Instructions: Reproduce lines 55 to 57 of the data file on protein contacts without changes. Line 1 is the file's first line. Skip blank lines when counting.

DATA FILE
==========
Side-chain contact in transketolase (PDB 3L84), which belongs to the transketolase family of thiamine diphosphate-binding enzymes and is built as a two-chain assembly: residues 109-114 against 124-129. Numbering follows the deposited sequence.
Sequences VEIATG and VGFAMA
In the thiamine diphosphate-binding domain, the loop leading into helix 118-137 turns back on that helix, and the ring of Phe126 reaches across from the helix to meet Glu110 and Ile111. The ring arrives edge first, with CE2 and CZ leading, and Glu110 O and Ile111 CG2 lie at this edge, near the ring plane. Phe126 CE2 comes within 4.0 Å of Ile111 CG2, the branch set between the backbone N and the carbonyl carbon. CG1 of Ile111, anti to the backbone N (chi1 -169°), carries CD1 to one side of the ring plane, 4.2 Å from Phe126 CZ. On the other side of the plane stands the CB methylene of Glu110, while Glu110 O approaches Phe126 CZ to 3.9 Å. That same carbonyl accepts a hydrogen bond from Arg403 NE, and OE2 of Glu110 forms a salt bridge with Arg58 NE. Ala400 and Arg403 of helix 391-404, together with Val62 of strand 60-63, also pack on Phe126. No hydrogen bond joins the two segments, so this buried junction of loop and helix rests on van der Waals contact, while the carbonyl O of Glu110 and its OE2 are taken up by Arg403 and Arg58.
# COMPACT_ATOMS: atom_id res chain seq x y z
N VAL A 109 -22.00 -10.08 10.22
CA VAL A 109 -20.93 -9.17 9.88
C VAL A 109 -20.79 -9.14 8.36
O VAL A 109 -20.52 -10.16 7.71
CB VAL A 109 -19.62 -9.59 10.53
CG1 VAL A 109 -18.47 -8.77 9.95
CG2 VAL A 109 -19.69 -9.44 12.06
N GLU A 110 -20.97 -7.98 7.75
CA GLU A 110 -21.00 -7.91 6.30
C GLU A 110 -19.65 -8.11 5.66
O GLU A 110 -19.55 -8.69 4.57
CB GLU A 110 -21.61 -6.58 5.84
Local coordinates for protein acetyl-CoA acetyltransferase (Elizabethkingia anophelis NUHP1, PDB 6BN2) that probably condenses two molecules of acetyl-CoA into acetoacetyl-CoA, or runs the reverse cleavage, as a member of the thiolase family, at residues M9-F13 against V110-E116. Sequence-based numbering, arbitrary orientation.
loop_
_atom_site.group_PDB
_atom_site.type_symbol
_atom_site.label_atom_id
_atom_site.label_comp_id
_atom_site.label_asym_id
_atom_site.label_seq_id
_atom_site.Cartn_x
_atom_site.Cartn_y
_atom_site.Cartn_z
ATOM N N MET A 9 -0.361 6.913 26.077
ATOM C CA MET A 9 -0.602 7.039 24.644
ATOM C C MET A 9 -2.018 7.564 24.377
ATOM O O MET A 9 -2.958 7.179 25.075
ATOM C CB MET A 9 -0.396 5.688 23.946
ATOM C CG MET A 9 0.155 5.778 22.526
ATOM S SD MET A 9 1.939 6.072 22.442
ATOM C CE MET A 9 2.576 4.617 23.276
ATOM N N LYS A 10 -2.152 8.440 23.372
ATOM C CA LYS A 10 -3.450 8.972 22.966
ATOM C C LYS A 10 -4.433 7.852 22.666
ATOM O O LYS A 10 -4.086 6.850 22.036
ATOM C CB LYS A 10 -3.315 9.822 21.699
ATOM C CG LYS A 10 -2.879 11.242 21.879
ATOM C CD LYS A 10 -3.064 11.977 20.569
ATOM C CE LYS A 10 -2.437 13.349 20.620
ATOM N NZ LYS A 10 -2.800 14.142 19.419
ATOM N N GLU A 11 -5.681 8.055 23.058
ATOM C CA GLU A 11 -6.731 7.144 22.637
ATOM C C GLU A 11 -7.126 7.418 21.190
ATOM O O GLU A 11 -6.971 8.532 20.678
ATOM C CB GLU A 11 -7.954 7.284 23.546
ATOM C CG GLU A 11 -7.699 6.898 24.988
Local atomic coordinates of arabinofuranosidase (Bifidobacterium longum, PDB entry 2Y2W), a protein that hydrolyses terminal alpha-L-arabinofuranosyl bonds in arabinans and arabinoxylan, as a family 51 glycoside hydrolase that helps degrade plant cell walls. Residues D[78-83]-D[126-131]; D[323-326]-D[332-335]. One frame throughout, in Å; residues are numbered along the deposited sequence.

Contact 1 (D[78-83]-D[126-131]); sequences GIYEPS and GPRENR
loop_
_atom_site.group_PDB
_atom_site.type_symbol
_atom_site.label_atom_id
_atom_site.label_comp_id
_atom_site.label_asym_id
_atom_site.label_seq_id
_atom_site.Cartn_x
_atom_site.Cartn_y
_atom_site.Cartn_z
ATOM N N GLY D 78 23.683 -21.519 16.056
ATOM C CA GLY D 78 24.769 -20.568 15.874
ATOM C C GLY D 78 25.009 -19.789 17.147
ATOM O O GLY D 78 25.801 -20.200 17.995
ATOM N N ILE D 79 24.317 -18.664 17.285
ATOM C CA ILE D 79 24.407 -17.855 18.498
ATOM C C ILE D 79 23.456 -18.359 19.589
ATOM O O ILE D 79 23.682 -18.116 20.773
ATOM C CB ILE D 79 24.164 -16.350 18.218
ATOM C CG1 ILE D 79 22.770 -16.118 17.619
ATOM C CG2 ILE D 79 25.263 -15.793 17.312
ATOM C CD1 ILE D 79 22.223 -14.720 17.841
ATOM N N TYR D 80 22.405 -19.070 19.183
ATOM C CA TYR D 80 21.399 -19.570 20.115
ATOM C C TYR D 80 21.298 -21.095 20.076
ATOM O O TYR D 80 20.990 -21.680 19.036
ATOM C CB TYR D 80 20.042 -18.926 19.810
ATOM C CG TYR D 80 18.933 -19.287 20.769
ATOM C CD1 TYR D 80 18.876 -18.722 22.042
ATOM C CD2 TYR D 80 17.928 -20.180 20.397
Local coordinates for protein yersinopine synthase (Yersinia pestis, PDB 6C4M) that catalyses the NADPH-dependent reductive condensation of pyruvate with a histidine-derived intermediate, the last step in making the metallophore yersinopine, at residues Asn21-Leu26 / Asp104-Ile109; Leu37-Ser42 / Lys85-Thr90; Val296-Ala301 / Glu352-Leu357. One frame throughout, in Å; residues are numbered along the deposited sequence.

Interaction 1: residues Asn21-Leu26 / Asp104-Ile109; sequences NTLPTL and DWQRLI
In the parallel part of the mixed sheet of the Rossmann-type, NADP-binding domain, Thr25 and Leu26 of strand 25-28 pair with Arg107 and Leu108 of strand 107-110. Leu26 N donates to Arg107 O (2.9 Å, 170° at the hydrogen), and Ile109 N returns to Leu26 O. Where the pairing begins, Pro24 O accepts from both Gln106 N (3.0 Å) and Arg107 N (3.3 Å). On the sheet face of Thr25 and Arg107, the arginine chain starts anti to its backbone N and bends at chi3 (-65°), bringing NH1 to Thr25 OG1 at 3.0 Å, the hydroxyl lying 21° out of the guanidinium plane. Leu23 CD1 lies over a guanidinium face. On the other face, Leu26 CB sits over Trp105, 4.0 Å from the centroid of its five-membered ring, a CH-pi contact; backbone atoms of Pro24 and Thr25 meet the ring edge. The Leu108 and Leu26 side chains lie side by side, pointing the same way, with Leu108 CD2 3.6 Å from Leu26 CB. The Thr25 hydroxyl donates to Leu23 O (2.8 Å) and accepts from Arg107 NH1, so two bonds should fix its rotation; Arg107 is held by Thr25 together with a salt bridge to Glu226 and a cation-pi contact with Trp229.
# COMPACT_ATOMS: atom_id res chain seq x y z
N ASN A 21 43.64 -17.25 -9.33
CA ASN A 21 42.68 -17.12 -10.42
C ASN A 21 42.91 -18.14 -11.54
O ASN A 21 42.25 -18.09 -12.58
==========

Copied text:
_atom_site.type_symbol
_atom_site.label_atom_id
_atom_site.label_comp_id